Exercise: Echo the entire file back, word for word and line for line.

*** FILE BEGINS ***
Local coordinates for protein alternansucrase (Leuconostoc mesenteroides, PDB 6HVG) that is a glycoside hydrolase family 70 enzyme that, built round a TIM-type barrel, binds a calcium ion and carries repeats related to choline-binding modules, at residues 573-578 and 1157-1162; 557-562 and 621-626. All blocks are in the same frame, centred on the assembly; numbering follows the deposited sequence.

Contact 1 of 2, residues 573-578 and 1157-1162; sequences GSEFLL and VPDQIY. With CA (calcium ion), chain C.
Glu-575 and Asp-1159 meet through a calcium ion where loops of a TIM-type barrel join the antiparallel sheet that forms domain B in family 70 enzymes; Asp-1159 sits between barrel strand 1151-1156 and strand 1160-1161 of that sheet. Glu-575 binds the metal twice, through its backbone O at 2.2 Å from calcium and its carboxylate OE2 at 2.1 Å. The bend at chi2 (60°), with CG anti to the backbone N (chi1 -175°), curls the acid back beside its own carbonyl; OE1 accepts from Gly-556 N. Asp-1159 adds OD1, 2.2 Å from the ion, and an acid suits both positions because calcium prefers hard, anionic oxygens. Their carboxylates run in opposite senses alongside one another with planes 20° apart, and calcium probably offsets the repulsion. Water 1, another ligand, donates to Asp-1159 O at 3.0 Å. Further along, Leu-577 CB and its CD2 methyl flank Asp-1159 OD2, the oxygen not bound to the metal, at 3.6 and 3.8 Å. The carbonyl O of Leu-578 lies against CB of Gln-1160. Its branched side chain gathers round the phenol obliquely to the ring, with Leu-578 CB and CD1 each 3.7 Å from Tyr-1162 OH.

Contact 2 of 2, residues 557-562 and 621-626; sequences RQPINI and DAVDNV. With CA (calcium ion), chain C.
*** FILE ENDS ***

Local coordinates for protein alternansucrase (Leuconostoc mesenteroides, PDB 6HVG) that is a glycoside hydrolase family 70 enzyme that, built round a TIM-type barrel, binds a calcium ion and carries repeats related to choline-binding modules, at residues 573-578 and 1157-1162; 557-562 and 621-626. All blocks are in the same frame, centred on the assembly; numbering follows the deposited sequence.

Contact 1 of 2, residues 573-578 and 1157-1162; sequences GSEFLL and VPDQIY. With CA (calcium ion), chain C.
Glu-575 and Asp-1159 meet through a calcium ion where loops of a TIM-type barrel join the antiparallel sheet that forms domain B in family 70 enzymes; Asp-1159 sits between barrel strand 1151-1156 and strand 1160-1161 of that sheet. Glu-575 binds the metal twice, through its backbone O at 2.2 Å from calcium and its carboxylate OE2 at 2.1 Å. The bend at chi2 (60°), with CG anti to the backbone N (chi1 -175°), curls the acid back beside its own carbonyl; OE1 accepts from Gly-556 N. Asp-1159 adds OD1, 2.2 Å from the ion, and an acid suits both positions because calcium prefers hard, anionic oxygens. Their carboxylates run in opposite senses alongside one another with planes 20° apart, and calcium probably offsets the repulsion. Water 1, another ligand, donates to Asp-1159 O at 3.0 Å. Further along, Leu-577 CB and its CD2 methyl flank Asp-1159 OD2, the oxygen not bound to the metal, at 3.6 and 3.8 Å. The carbonyl O of Leu-578 lies against CB of Gln-1160. Its branched side chain gathers round the phenol obliquely to the ring, with Leu-578 CB and CD1 each 3.7 Å from Tyr-1162 OH.

Contact 2 of 2, residues 557-562 and 621-626; sequences RQPINI and DAVDNV. With CA (calcium ion), chain C.